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Sunday, March 7, 2010

Hail to the Bus Driver

(Disclaimer: mild Star Wars references imminent. If you haven't seen all 6 movies, you may want to rethink your life)

Most things worth writing about in my life, involve a bus ride. I'd taken plenty of over-night busses in India and this journey - though much more lively and colourful than previous ones - was largely similar. I boarded the bus at Tatooine, after finding out that those were not in fact the droids I was looking for. Did I say Tatooine? I meant Madiwalla bus stand, in Bangalore.

It was as dusty and hot and grumpy and yet excitable as always. Hundreds of people braved the dust-storms that ravaged Jabba's home planet, all of them standing in circles around their luggage and sizing up those around them. The city lights kept the night at arm's length: for an 8pm sky, it was a strange sort of purple. I am a different kind of tourist to most at this bus stand. Ganesh Tours and Paolo Travels and Seabird Tours are not used to backpack'd 19 years wearing, God-forbid, shorts. Most of my species have flown south for winter - but where is the fun in flying to Goa? Nothing like an overnight ride to really think about stuff.

I boarded and found my seat next to Bindu. I said hi and like that, I was friends with a Mallu. Your picture-book Malayali specimen. She used the phrase 'trust me' (or "trawst me" as she said it) in every sentence. The only thing missing was Parachute Advance. I loved her because she was New India. A sincere, hard working person from the interiors who’d slogged her way to the big city life. She represented everything I admire about the changes taking place in my country. She wasn’t posh, she wasn’t the silly foreign educated Tinkerbell I’d come to know so well. She didn’t drink or smoke and she was going to Goa for a reunion just like me. She worked for an IT company – surprise, surprise. She was 25 but treated me as an equal. She talked of her town, of her country life and - let's be honest - was absolutely blown away by my charm, as all women are. That being said, we were but fellow passengers on this piece of insulation.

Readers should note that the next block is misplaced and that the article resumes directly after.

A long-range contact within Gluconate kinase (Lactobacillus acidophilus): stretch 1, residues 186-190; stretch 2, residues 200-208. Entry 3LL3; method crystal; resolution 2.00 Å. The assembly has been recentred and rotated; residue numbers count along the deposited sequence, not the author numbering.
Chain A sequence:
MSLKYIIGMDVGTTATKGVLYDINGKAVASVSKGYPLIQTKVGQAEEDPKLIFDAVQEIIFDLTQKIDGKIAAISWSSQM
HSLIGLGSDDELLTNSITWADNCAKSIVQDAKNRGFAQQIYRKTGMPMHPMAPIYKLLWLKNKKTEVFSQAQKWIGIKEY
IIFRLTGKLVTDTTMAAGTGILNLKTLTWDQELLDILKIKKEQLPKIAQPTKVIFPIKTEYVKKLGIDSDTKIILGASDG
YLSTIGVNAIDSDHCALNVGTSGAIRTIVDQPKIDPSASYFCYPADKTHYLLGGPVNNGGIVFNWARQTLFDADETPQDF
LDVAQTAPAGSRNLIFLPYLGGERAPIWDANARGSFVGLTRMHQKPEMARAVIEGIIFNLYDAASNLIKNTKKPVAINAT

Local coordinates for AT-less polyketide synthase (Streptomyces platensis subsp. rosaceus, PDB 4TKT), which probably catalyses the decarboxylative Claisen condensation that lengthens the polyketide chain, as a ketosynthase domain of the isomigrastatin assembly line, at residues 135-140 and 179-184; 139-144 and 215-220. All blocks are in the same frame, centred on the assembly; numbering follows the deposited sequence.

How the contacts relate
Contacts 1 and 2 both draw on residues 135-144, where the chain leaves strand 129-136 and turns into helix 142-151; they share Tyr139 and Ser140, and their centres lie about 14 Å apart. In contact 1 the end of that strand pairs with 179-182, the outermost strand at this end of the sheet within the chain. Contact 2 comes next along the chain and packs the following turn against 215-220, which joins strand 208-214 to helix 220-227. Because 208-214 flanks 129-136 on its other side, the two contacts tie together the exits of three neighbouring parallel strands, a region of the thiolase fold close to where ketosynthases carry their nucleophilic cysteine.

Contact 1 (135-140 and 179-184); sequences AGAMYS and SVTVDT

A bus is vessel of insulation. You lay there, air conditioned, squinting at a far away plasma TV (yet listening to your own music), totally cut off from the moon-lit mysteries hurtling by outside. A stray tube-light here or there offers a slight insight into the happenings at this time of peace. I love the country side anyway, but at night, at 60 kilometres an hour, the vast fields and dirt tracks and quiet dogs and dead trucks move me. I love the silence outside, the silence I don't need to hear to know of.

Grumpy middle-aged Indian men shot contemptuous looks those chattering away inside the bus, through half opened eyes as they tried to sleep. Only about half the bus was Indian, the rest were international tourists. The atmosphere was wonderful. Everyone was sharing their experiences about India. There was a guy from Canada, Pierre, who was the cheeriest of the bunch. He made his way over to each and every person who was awake (this bus left Bangalore's last stop at midnight). He was a delightful character; as non-threatening as a guy with tattoo-drenched arms can be. There was a family from England: a father and his two daughters. There was a couple from Brazil. I felt proud that they'd come to see my country. It was a nice feeling. I recommend it, whenever you meet any tourists in your country.